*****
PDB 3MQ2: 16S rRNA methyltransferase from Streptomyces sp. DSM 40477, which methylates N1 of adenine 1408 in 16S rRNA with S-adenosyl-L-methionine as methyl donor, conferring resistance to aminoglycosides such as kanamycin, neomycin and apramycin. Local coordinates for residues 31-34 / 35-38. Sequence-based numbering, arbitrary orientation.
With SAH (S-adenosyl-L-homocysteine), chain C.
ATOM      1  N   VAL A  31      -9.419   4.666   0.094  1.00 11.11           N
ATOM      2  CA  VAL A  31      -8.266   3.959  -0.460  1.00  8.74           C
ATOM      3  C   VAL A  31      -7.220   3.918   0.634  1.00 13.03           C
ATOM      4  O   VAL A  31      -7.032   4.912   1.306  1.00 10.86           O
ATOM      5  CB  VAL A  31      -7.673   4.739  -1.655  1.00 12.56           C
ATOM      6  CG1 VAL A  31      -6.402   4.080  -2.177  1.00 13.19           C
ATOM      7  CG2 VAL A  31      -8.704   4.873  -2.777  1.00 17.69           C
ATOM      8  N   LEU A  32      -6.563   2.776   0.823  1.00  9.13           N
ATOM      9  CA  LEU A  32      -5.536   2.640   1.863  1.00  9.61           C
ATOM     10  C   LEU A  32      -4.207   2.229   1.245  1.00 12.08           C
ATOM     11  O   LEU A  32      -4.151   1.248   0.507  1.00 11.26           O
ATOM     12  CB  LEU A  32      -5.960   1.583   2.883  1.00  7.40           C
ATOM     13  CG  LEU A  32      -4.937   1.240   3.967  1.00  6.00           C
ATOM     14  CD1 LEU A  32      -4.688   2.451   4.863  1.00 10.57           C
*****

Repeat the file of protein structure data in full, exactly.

PDB 3MQ2: 16S rRNA methyltransferase from Streptomyces sp. DSM 40477, which methylates N1 of adenine 1408 in 16S rRNA with S-adenosyl-L-methionine as methyl donor, conferring resistance to aminoglycosides such as kanamycin, neomycin and apramycin. Local coordinates for residues 31-34 / 35-38. Sequence-based numbering, arbitrary orientation.
With SAH (S-adenosyl-L-homocysteine), chain C.
ATOM      1  N   VAL A  31      -9.419   4.666   0.094  1.00 11.11           N
ATOM      2  CA  VAL A  31      -8.266   3.959  -0.460  1.00  8.74           C
ATOM      3  C   VAL A  31      -7.220   3.918   0.634  1.00 13.03           C
ATOM      4  O   VAL A  31      -7.032   4.912   1.306  1.00 10.86           O
ATOM      5  CB  VAL A  31      -7.673   4.739  -1.655  1.00 12.56           C
ATOM      6  CG1 VAL A  31      -6.402   4.080  -2.177  1.00 13.19           C
ATOM      7  CG2 VAL A  31      -8.704   4.873  -2.777  1.00 17.69           C
ATOM      8  N   LEU A  32      -6.563   2.776   0.823  1.00  9.13           N
ATOM      9  CA  LEU A  32      -5.536   2.640   1.863  1.00  9.61           C
ATOM     10  C   LEU A  32      -4.207   2.229   1.245  1.00 12.08           C
ATOM     11  O   LEU A  32      -4.151   1.248   0.507  1.00 11.26           O
ATOM     12  CB  LEU A  32      -5.960   1.583   2.883  1.00  7.40           C
ATOM     13  CG  LEU A  32      -4.937   1.240   3.967  1.00  6.00           C
ATOM     14  CD1 LEU A  32      -4.688   2.451   4.863  1.00 10.57           C